“Die-casting offers outstanding


For many decades die-casting has been a successful industrial casting process in the series or

mass production of construction components. That is how it will stay in future too, assures us

Gerd Röders, Chairman of the Verband Deutscher Druckgießereien VDD (Association of German

Pressure Die Casters). We spoke to him in the run-up to the Euroguss fair (12-14 January 2016,

Nuremberg, Germany) about the lightweight design trend in automotive construction, innovative

production processes such as 3-D printing and the presentation program for the International

German Die Casting Congress

Gerd Röders, Chairman of the Verband Deutscher Druckgießereien VDD (Association of German Pressure Die Casters)

(Photo: Andreas Bednareck)

Mr. Röders, the automobile industry

– the die-casters’ largest customer in

Germany – is faced with major challenges

in connection with the reduction

of CO 2

emissions for new vehicles

enacted by the European Union.

By 2020 the aim is to set output at 95

g CO 2

/km for new automobiles. Lightweight

design and downsizing of engines,

in other words increasing efficiency

coupled with simultaneous

weight reduction, are the responses

of the automotive manufacturers to

this challenge. How does this development

effect the die-castings sector?

The development of ever new components

in die-casting is moving forward

rapidly. Be it in the case of structural

components, electric motor

components or smart components

for regulating conventional engines

– in all areas they are trying to make

use of the outstanding options offered

by die-casting. In this process,

the die-casters together with the machine

manufacturers, alloy suppliers

and downstream processors are shifting

the limits of our processes through

constant innovations. It is amazing

what innovative solutions and com-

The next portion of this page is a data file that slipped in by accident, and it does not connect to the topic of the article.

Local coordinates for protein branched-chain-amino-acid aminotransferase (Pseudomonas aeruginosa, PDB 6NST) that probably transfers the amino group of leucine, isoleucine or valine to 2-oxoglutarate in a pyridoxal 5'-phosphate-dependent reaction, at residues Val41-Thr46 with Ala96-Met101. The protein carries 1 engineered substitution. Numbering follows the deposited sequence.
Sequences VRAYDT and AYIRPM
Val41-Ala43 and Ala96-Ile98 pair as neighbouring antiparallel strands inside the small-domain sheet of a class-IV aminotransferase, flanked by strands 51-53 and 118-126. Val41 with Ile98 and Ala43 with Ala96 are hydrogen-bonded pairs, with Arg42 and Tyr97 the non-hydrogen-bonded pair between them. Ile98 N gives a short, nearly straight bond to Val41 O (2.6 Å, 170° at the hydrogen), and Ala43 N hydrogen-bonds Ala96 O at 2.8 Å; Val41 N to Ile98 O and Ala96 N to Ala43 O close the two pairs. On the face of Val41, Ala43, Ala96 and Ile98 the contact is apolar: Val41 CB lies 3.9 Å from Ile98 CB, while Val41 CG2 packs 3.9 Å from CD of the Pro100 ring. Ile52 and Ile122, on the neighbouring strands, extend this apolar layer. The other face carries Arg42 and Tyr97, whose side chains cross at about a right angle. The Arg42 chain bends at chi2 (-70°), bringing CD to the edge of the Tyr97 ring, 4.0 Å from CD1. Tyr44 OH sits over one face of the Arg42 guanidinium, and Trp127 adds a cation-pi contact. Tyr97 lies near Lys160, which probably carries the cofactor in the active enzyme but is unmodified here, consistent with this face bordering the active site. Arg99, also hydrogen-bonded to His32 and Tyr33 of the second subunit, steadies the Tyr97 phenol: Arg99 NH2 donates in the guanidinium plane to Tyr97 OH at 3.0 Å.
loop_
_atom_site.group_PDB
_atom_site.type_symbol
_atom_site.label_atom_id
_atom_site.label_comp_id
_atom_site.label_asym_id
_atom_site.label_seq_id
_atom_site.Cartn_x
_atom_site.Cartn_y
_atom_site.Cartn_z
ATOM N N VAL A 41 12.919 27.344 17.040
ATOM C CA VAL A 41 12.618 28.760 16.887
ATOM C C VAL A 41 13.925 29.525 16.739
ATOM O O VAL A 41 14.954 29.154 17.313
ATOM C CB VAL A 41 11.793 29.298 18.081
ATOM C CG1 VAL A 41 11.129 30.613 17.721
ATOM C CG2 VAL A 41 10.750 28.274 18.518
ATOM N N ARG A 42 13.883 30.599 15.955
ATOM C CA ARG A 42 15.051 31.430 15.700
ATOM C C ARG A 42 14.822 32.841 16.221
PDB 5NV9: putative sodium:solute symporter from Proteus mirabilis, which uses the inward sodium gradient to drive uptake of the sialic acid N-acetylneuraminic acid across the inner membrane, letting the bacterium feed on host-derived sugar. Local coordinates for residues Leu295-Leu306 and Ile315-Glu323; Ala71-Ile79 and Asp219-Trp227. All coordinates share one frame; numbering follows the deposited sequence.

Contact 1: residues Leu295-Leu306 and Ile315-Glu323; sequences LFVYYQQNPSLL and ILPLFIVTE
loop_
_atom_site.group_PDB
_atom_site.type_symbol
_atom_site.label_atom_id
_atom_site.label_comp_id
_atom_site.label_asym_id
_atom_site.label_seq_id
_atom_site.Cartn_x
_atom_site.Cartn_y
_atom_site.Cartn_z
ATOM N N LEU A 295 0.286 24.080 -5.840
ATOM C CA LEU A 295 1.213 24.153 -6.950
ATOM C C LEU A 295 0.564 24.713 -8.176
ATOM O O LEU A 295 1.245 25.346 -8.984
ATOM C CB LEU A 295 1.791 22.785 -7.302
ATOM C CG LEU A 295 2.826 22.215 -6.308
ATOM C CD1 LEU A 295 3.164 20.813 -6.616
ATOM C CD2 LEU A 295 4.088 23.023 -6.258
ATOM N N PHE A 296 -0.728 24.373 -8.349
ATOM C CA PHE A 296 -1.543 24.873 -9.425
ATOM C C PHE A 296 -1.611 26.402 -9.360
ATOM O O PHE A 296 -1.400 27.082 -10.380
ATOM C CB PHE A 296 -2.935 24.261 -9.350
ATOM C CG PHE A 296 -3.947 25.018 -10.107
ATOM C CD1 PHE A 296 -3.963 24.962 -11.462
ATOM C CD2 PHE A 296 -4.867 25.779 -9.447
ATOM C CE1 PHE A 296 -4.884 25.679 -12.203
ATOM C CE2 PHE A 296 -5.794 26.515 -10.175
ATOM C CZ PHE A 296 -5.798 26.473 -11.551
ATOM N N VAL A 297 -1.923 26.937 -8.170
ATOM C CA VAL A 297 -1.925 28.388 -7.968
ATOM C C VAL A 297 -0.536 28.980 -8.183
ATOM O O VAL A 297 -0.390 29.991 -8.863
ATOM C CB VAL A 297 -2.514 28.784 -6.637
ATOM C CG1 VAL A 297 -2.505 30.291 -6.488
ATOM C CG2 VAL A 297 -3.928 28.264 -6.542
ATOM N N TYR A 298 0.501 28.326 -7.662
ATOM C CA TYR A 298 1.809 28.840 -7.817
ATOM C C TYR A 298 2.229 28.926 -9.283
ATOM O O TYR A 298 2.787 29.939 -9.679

6 Casting Plant & Technology 4/2015

Figure 1: Sports car with die-cast structural components at Euroguss 2014 (Photo: NurembergMesse/Frank Boxler)

ponents are being produced in this

process, some of them will no doubt

win the much-coveted awards of the

Gesamtverband der Aluminiumindustrie

GDA (German Aluminium Association)

and the Initiative Zink at the

next Euroguss, which are being presented

within the framework of the

die-casting competitions.

The hype surrounding 3-D printing

is currently on everyone’s lips and

has not failed to leave its mark on

the die-casting foundries either. The

Bundesministerium für Bildung und

Forschung (German Federal Ministry

of Education and Research) recently invited

interested parties to Bonn, Germany,

to take part in a technological

discussion on the theme. In future will

we stop casting and just be printing?

Apart from individualization through

additive production, the megatrend is

standardization. Here die-casting offers

major advantages: in just a few

seconds finished components are produced.

And using modern CAD/CAM

methods the tools too can be manufactured

within a short time. This means

that die-casting also continues to be an

advantageous process for large-volume

series production. But requirements on

surfaces can also be more effectively expressed

in cast form than in 3-D print.

On the other hand, 3-D print enables

higher flexibility. To what extent 3-D

printing can be competitive for major

series production through affordable

machinery, remains to be seen. In

my eyes, die-casting will remain just as

much in demand as 3-D print. I personally

regard these new technologies

as very exciting and I am sure that

they will quickly establish themselves.

But in addition to 3-D print, even in

100 years there will still be other production

processes, and with the advances

made by the castings industry,

in my eyes, die-casting will certainly be

one of them.

In January, the VDD is once again

staging the International German

Die Casting Congress at the Euroguss

fair in Nuremberg, Germany. The program

is not revealed yet. But would

you now let us know anyway whether

any exciting presentations are already


The 16th International German Die

Casting Congress is also aiming to reflect

the comprehensive range at Euroguss

on the theme of die-casting. That

means presentations covering the entire

die-casting process chain will be

on the agenda. In this connection,

the theme will for example be innovative

tempering concepts for die-casting

mold design. Several presentations will

also pick up the relative abstract theme

of Industry 4.0 and show how the socalled

Internet of Things can be specifically

implemented in the die-casting

foundries. Of course there will also

be exciting presentations on the material

and components development

themes. I am convinced that there will

be something interesting there for every

fair visitor.